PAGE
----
As Galileo Ventures prepares to bring its first start-ups into its accelerator program, co-founder James Alexander reflects on the journey so far, plans for the future and the enduring value of the investment thesis.
When James Alexander sat down with his future business partner Hugh Stephens five years ago, they identified what they saw as a gap in the Australian VC market. While they saw lots of support available for fledgling start-ups through university accelerator programs, they identified a challenge for those businesses looking to secure support to help them take the next step.
‘What would happen is these young people would start the business in an accelerator, they’d be supported and pop out the other side,’ James says.
‘From there, they were beyond the support the accelerator could provide and in this middle ground where they weren’t quite ready for traditional venture capital.’
That gap in the market spawned the idea of Galileo Ventures. Five years later, James, Hugh and their team have raised $10 million, and are beginning to support forty companies through Galileo’s growth accelerator program.
‘We’re a VC-accelerator which supports start-ups at a really critical moment of their business,’ James says.
‘They’re typically too early for traditional VC, and while these businesses could get support from angel investors or even family and friends, they also need support, direction and coaching to continue to scale.’
Galileo Accelerator invests like a VC firm but supports companies like a growth accelerator program would, providing emerging founders with the tools and support they need to take the next step. The program runs for 12 months and provides a $200,000 investment for each start up.
‘You could say that what we offer at Galileo is similar to a trend of micro-VC funds, which are typically sub-$100 million funds, which have been proliferating in America and now elsewhere,’ James says.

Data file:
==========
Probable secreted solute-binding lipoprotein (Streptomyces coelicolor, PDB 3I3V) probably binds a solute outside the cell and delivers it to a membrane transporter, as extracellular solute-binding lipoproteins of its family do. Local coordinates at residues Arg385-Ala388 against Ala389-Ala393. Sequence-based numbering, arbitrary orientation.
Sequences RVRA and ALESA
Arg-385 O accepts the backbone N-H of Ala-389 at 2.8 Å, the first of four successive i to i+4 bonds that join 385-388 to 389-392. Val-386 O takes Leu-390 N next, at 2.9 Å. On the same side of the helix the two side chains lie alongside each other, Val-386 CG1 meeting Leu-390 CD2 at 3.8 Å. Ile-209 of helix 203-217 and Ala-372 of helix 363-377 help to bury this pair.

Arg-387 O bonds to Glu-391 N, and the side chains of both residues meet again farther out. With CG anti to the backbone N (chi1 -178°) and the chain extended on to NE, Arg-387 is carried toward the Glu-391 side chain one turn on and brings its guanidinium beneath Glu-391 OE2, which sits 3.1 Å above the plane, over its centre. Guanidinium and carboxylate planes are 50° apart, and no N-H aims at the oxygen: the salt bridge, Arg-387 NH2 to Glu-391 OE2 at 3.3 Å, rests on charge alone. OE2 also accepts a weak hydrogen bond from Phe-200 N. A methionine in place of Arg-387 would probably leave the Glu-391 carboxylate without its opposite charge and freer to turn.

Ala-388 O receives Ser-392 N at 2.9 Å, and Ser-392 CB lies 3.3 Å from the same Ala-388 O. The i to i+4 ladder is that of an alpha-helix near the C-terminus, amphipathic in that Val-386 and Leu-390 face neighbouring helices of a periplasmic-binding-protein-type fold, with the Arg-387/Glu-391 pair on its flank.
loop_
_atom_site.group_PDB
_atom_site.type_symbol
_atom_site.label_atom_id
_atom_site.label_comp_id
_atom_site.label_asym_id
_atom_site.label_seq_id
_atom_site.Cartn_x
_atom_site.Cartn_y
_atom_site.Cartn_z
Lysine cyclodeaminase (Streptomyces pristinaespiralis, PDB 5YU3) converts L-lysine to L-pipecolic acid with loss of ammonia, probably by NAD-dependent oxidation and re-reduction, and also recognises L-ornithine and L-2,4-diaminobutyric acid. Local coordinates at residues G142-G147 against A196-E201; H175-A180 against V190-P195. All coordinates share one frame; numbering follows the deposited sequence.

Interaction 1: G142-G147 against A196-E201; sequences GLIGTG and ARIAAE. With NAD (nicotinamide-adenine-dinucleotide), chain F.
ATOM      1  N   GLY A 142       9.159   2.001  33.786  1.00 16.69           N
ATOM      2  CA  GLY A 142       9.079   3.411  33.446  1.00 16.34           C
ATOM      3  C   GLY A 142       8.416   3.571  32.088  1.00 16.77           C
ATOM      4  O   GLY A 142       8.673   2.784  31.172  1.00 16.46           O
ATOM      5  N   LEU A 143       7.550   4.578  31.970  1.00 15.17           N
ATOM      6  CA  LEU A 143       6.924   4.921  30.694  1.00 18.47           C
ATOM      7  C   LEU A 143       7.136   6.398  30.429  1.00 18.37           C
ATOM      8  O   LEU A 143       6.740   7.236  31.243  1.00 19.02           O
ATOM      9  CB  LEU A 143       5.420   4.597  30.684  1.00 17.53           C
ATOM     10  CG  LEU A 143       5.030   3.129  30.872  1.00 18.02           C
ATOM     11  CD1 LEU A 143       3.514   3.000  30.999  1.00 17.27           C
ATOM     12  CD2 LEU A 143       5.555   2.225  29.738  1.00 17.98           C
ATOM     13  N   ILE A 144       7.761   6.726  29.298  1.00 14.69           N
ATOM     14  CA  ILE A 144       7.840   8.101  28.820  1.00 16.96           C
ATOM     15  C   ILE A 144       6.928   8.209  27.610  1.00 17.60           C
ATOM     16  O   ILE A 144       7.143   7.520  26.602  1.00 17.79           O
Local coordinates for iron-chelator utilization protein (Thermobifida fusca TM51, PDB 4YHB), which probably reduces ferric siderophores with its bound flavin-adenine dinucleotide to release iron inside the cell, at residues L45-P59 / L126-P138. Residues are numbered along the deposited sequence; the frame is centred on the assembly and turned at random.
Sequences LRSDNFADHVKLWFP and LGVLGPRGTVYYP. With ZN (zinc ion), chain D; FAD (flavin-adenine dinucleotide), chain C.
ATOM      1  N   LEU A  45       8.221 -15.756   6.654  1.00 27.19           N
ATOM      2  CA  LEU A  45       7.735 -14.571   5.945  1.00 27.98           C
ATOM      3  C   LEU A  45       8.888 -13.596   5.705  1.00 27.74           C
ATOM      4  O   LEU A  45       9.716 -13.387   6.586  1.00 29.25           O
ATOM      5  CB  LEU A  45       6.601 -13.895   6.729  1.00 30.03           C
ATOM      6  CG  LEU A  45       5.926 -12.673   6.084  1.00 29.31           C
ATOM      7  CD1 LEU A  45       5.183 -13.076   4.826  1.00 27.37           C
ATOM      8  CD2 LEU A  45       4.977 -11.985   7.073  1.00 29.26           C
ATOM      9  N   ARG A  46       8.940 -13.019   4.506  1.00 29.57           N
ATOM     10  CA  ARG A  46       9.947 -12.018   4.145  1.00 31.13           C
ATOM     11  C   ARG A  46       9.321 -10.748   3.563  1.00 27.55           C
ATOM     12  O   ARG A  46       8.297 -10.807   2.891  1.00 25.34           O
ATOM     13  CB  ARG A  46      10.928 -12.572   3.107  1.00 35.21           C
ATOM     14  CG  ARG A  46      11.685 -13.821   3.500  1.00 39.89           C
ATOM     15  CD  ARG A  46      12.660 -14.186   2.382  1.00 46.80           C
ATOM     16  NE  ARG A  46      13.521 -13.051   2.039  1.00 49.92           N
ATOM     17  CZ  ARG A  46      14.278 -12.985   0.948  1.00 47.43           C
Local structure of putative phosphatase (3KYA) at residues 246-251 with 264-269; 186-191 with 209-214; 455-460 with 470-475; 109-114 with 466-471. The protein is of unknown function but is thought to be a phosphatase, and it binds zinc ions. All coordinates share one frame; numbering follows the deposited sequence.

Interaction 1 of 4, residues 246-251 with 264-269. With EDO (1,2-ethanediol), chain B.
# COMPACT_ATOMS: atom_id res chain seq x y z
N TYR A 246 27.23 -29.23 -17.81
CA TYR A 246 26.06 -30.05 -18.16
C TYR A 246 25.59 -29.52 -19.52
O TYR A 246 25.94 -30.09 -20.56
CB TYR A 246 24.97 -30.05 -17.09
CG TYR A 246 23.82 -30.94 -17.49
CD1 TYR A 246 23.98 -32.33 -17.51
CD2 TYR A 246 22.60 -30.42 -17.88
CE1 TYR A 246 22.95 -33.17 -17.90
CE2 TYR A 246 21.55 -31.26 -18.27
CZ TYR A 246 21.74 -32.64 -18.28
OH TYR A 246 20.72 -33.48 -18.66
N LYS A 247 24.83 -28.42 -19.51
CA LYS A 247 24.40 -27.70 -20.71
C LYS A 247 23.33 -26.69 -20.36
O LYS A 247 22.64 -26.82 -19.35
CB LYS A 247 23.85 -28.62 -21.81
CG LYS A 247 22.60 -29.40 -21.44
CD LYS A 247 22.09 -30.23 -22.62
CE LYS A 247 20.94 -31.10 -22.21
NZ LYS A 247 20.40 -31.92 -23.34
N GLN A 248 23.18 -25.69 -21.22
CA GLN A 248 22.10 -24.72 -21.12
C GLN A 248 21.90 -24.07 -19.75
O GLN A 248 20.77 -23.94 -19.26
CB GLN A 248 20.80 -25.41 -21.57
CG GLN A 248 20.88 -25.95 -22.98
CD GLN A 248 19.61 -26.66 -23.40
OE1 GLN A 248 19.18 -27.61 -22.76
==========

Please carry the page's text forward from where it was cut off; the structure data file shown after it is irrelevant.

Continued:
‘The difference for us is while you could class us as that, we operate differently to most VC funds.’
‘We’re investing in a small group of companies and following them for the life cycle of their journey. We’re there in the first round of the company, and we need to see other investors come in as they grow.’
Galileo Ventures are aiming to invest in 40 technology companies with the $10 million raised so far, with the hope to increase that number as the fund size increases.
‘Our job finishes once we help these businesses secure their next round of financing,’ James says.
‘From there, we’ll take back seat, staying on as an investor but allowing other VCs to come in and help them grow into a mature company.’
While Galileo Ventures are entering an exciting phase as they begin bringing their first start-ups into the program, there have been a number of learning for James and the team over the past few years.
‘We’ve been fundraising for three years, and something which has really stood out to me is the importance of having a VC strategy,’ he says.
‘If you have the resources to invest in start-ups, I’d really recommend carving out a percentage of your allocation and putting it into the best venture funds you can find.’
‘If you rewind five years, the competition wasn’t there and arguably angels could get in on better deals because there were fewer people investing. Now we’re in the second generation of venture capital here in Australia and it’s actually working – if you’re making investments, you’re competing with a bunch of big VC funds, so there’s real merit in getting into one of those funds if you can.’
And if there’s one thing which James can’t help coming back to, it’s the importance of the investment thesis.
‘Ultimately as a fund manager your product is your thesis – what you believe to be true and why you think there’s an opportunity,’ he says.
‘I think that some people over-index on financial governance when they’re first starting out. That’s all very well, but the reality is that if you don’t get good start-ups none of that matters, so you’re really got to get your thesis right.
‘We’re making our first investments now and the proof will be in the pudding – we have to prove that our thesis is correct and that we can make good investments, support these companies and make good returns for our investors.’
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